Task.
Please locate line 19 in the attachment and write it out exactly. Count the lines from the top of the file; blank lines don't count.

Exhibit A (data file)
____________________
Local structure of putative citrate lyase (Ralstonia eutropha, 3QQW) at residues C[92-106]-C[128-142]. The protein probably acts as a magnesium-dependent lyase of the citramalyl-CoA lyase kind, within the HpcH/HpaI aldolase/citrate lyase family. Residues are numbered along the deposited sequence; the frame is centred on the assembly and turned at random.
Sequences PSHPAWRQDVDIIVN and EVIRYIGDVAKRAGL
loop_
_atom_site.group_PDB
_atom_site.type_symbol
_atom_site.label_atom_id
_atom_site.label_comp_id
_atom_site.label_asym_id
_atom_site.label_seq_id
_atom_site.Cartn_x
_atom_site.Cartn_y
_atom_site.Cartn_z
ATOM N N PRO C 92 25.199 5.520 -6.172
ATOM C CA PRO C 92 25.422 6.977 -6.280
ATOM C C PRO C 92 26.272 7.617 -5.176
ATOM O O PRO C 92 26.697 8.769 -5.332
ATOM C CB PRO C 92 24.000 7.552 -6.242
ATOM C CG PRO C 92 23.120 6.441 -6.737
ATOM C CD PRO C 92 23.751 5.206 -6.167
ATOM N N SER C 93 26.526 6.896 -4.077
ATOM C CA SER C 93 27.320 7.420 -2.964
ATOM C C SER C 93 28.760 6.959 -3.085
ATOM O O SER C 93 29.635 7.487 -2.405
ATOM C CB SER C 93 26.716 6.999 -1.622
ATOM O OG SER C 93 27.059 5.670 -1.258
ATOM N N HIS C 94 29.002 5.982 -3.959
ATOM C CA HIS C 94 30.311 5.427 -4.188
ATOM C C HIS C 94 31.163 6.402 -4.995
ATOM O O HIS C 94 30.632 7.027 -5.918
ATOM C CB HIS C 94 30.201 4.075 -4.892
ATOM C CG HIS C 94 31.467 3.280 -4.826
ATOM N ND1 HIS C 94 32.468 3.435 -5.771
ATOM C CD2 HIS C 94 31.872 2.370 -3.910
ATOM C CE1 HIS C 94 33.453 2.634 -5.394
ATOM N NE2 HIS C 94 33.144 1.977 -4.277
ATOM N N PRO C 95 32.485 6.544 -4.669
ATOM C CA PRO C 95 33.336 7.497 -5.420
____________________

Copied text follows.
ATOM C CD PRO C 92 23.751 5.206 -6.167